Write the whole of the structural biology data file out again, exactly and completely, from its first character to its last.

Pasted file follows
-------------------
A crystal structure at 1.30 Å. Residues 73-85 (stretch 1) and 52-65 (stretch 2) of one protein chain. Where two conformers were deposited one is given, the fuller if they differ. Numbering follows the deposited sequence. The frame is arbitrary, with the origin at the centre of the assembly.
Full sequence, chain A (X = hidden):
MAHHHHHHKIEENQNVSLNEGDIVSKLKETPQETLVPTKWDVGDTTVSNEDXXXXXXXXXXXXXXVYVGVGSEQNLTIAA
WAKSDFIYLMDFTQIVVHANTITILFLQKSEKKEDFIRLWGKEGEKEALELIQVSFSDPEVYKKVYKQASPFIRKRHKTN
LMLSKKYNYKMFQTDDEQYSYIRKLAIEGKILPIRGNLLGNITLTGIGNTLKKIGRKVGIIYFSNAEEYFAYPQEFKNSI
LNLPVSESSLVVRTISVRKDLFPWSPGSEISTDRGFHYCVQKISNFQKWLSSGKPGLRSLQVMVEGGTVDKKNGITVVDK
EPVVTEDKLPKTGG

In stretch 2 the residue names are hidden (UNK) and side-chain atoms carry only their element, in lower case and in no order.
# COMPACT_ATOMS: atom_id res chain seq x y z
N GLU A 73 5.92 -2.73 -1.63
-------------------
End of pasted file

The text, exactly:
A crystal structure at 1.30 Å. Residues 73-85 (stretch 1) and 52-65 (stretch 2) of one protein chain. Where two conformers were deposited one is given, the fuller if they differ. Numbering follows the deposited sequence. The frame is arbitrary, with the origin at the centre of the assembly.
Full sequence, chain A (X = hidden):
MAHHHHHHKIEENQNVSLNEGDIVSKLKETPQETLVPTKWDVGDTTVSNEDXXXXXXXXXXXXXXVYVGVGSEQNLTIAA
WAKSDFIYLMDFTQIVVHANTITILFLQKSEKKEDFIRLWGKEGEKEALELIQVSFSDPEVYKKVYKQASPFIRKRHKTN
LMLSKKYNYKMFQTDDEQYSYIRKLAIEGKILPIRGNLLGNITLTGIGNTLKKIGRKVGIIYFSNAEEYFAYPQEFKNSI
LNLPVSESSLVVRTISVRKDLFPWSPGSEISTDRGFHYCVQKISNFQKWLSSGKPGLRSLQVMVEGGTVDKKNGITVVDK
EPVVTEDKLPKTGG

In stretch 2 the residue names are hidden (UNK) and side-chain atoms carry only their element, in lower case and in no order.
# COMPACT_ATOMS: atom_id res chain seq x y z
N GLU A 73 5.92 -2.73 -1.63